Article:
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Dora or the Sexual Neuroses of Our Parents challenges the concept of "normality"


- With her latest movie, Stina Werenfels invites us to dive into an atypical, simple and free world

Dora or the Sexual Neuroses of Our Parents challenges the concept of "normality"
Lars Eidinger and Victoria Schulz in Dora or the Sexual Neuroses of Our Parents

Making its world premiere at the Solothurn Film Festival (Solothurn Award) and on show in the Panorama Special section of the Berlinale, Dora or the Sexual Neuroses of Our Parents [+see also:
film focus
interview: Stina Werenfels
film profile
by Swiss director Stina Werenfels has all the potential to establish itself on the international cinema stage.

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After a long break (she made her debut in 2006 with Going Private, also screened at the Berlinale) Stina Werenfels returns with a unique movie that raises some uncomfortable issues forcing us to face up to the universal dilemma of “normality”.

Dora (a wonderful first part for newcomer Victoria Schulz) is 18-years-old, by now an adult or at least she should be. Yes, because really Dora is not exactly an ordinary girl. Whereas her mind and her perception of the world are that of a child her body on the other hand has never stopped developing. This seeming inadequacy, enhanced by a marked curiosity, frightens her parents who feel overwhelmed by this unfamiliar situation.

Their uncertainty is due to the fact that Dora has recently stopped taking her medication and this has completely unsettled her “tranquil” daily life. After years spent in a state of semi- wakefulness Dora seems to regain possession of her body. Starved of emotion and free from the prejudices that imprison so-called “normal people”, the star of Dora or the Sexual Neuroses of Our Parents launches herself into the discovery of the world and of her body to finally happen upon sexuality. Although this emerges in a brutal way, Dora doesn’t seem shaken; on the contrary her attachment to her unlikely lover continues to grow, to such an extent that it upsets her entire family nucleus. In fact while her mother tries desperately to have a second child, she’s the one who gets pregnant. An insult that despite an abundant dose of goodwill will destroy a family balance that was painstakingly created.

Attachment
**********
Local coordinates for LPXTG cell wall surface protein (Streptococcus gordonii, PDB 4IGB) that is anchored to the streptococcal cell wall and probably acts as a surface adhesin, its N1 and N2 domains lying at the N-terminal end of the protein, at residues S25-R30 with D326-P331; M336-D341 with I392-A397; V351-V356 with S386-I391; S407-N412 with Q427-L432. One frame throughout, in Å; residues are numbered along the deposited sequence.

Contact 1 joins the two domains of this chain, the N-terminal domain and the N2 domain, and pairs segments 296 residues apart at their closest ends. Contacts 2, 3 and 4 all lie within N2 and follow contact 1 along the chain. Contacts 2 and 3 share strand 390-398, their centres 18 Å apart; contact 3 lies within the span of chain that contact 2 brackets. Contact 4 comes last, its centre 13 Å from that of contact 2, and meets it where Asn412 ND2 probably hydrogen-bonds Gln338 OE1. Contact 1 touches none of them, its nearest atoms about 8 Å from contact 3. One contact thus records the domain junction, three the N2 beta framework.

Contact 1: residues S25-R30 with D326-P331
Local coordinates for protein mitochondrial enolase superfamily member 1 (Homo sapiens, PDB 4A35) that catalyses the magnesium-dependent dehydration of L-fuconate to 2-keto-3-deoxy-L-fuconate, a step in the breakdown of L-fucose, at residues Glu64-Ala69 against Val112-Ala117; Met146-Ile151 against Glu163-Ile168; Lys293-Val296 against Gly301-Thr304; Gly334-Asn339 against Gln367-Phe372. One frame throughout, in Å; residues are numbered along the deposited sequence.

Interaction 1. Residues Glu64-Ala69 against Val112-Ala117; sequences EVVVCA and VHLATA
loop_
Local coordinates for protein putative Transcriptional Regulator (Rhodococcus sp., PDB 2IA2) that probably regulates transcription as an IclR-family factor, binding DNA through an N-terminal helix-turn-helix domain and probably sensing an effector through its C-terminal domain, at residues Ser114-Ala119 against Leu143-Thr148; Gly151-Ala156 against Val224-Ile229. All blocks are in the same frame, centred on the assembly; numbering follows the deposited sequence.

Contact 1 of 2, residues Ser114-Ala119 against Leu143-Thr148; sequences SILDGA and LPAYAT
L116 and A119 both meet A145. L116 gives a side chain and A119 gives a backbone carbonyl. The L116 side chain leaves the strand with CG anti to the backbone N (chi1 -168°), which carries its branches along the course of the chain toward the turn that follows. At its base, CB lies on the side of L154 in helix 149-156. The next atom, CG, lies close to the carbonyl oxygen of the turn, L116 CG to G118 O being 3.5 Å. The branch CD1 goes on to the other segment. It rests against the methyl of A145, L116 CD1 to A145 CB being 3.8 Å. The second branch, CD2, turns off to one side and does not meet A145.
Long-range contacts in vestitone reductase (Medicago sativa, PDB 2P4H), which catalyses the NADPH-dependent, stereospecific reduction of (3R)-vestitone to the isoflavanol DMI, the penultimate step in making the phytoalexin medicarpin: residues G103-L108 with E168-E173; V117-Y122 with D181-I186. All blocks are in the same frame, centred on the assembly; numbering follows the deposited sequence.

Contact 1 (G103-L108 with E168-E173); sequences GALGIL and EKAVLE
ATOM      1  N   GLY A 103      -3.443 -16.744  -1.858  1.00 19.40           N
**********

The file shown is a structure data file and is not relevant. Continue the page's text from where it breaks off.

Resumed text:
What makes Stina Werenfels’s latest film particularly interesting is her lack of dogmatism, her way of letting everyone express their sensitivity by creating a puzzle of perspectives that the audience will have to gather together. Although the behaviour of Dora’s lover, Peter (a surprising Lars Eidinger), is morally punishable, his unscrupulousness nonetheless allows Dora to enjoy emotions that she herself lays claim to and that she experiences without that feeling of abuse that stems from our perception of things. The subjective close-ups that illustrate Dora’s unique perception that magnifies details that are insignificant for us are particularly touching and reveal our limited vision of things.

Stina Werenfels’ adaptation of the play by Swiss playwright Lukas Bärfu encourages us to reconsider, at times in a brutal way, cross-cutting themes like jealousy and claiming our real self in a constant coming and going between emotions and reality, between what is allowed and what is not. Even if Dora’s parents experience more fear than neurosis, the sudden change in their daughter’s behaviour forces them to face up to their own conception of “normality” (that refers both to Dora’s life and to their own). As Peter said “we’re all disabled”, perhaps not physically or mentally like Dora but often we are sentimentally, imprisoned in a cage of unexpressed desires and needs that are ignored. This is what Dora shows us and what Stina forces us to reflect on.

Dora or the Sexual Neuroses of Our Parents is co-produced by Dschoint Ventsch Filmproduktion, Niko Film, Aleppo Films, Schweizer Radio und Fernsehen and Magmafilm GmbH and sold worldwide by Wide Management.

(Translated from Italian)

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